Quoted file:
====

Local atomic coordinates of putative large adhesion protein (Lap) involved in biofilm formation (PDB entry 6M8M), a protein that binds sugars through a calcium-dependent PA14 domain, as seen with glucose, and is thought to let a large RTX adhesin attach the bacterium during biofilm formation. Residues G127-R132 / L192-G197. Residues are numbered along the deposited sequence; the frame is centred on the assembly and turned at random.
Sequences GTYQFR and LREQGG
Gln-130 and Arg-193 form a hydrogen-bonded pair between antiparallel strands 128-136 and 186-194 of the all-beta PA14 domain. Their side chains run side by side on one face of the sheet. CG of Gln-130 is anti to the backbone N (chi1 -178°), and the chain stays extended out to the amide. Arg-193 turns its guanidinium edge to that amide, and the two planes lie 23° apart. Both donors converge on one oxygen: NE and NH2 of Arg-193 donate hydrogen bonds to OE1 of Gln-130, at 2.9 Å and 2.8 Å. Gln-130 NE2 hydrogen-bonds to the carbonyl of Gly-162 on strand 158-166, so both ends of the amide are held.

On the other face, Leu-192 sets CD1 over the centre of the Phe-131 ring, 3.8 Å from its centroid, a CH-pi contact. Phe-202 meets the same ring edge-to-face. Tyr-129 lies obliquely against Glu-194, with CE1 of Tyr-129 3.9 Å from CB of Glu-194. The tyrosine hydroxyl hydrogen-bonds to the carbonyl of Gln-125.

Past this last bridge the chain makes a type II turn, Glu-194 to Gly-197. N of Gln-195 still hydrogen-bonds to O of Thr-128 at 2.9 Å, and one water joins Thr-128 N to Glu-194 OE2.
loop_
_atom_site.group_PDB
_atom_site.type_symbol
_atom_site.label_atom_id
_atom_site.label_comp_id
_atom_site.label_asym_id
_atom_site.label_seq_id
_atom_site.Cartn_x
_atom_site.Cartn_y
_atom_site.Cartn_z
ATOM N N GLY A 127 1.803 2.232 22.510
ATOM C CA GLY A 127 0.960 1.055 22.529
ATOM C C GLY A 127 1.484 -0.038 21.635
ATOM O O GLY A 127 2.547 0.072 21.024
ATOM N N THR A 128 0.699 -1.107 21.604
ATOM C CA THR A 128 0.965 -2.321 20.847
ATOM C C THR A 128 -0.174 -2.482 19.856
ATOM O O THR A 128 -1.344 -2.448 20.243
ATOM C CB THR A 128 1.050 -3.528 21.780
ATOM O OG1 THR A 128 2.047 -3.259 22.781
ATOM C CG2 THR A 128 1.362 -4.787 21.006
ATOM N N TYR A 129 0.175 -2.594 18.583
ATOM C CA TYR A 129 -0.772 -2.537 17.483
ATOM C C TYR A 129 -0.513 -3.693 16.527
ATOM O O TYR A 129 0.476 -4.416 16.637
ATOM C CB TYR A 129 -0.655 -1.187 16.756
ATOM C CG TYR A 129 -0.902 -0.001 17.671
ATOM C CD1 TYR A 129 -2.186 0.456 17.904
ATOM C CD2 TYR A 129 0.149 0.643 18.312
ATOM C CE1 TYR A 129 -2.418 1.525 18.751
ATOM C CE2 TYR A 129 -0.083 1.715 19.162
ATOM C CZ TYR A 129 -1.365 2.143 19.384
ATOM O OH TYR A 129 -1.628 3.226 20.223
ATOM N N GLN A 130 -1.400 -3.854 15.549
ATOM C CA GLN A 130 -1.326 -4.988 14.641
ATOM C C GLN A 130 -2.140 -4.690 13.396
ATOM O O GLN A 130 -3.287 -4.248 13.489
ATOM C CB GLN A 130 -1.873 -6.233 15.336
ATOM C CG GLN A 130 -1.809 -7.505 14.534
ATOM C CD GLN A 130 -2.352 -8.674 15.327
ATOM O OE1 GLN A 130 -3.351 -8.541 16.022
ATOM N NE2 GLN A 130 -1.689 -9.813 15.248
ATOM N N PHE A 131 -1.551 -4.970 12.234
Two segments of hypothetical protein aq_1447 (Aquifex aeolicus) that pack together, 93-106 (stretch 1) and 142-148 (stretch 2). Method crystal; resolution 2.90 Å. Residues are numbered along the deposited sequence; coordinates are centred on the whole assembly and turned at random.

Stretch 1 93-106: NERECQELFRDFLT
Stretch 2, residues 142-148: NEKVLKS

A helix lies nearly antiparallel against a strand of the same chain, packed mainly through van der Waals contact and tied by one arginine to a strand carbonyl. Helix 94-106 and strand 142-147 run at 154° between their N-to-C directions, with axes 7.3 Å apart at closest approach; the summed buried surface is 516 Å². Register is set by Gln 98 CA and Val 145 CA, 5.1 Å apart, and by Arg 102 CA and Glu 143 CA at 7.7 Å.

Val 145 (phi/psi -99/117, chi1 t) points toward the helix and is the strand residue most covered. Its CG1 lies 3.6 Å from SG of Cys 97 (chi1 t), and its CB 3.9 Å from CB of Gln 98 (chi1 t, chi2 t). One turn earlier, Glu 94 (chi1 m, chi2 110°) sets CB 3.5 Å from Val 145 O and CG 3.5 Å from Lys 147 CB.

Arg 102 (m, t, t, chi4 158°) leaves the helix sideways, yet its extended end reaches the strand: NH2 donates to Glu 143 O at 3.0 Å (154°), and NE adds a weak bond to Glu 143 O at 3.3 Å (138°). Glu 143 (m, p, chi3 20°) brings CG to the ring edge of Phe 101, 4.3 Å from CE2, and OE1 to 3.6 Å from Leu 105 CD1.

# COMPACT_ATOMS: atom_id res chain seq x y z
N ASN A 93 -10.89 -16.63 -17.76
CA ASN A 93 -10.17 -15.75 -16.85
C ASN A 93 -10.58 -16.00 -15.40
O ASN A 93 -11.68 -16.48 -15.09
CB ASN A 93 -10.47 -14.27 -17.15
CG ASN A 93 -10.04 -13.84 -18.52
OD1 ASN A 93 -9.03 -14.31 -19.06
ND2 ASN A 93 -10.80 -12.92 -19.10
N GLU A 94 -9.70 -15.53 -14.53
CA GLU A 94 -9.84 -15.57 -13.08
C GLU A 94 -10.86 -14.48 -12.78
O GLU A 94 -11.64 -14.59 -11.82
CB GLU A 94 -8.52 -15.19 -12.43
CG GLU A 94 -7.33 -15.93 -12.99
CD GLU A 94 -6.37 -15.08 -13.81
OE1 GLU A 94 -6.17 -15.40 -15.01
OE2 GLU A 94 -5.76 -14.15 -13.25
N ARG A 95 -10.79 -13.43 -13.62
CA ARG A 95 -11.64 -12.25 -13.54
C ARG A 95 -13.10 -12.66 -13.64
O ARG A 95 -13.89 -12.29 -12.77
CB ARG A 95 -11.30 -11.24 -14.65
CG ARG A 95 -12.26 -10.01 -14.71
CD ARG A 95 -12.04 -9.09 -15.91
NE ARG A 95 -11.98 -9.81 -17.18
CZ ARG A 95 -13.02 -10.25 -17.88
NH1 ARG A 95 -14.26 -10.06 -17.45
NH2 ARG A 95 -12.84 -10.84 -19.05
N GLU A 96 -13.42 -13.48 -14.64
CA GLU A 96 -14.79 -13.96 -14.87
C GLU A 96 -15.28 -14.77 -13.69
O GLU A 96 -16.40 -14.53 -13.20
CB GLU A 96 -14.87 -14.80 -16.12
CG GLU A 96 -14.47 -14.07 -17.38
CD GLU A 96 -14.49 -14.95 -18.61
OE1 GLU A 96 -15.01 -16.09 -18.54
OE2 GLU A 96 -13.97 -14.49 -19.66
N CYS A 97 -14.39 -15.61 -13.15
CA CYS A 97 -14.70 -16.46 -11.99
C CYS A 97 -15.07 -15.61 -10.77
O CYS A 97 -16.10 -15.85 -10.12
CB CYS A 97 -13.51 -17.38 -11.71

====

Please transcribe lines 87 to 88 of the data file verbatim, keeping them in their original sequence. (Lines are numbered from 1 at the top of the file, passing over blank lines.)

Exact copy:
O GLU A 96 -16.40 -14.53 -13.20
CB GLU A 96 -14.87 -14.80 -16.12